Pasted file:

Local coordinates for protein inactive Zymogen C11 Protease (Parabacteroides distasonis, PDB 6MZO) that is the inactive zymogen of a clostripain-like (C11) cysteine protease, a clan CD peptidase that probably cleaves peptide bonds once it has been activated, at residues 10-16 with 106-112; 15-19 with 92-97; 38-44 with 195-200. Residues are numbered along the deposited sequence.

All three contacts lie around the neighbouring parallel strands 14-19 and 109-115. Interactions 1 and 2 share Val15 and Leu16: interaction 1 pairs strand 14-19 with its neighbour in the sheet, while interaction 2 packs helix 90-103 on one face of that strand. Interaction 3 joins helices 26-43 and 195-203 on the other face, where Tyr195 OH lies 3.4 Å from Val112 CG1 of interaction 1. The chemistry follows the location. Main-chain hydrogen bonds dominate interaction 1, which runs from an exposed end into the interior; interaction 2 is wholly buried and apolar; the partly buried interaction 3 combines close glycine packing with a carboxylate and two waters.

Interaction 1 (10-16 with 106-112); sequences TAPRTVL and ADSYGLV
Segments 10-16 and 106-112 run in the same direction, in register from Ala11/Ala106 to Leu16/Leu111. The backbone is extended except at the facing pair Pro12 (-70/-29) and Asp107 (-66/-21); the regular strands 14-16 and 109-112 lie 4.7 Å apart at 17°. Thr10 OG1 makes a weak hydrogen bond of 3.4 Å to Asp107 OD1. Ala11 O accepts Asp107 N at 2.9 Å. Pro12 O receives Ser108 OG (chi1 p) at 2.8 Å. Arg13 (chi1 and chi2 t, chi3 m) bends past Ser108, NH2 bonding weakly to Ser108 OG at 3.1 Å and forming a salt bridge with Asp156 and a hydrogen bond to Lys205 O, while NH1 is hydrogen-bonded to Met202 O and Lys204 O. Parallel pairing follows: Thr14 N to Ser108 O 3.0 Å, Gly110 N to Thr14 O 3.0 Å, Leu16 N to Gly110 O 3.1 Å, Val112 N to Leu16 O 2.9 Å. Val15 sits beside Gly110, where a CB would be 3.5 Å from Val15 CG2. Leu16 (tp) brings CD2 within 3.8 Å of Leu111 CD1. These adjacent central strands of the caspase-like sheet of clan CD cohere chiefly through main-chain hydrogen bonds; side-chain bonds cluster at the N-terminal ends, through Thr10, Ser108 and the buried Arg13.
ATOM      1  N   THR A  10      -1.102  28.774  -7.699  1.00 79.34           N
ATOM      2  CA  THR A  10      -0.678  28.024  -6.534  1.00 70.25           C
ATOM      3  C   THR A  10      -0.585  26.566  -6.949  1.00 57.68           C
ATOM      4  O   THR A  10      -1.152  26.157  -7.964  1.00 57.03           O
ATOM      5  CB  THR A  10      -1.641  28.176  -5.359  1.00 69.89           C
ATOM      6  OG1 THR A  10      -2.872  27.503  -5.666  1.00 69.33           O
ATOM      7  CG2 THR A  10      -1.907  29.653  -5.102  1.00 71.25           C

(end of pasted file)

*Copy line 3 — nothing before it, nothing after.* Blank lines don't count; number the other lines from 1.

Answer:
Interaction 1 (10-16 with 106-112); sequences TAPRTVL and ADSYGLV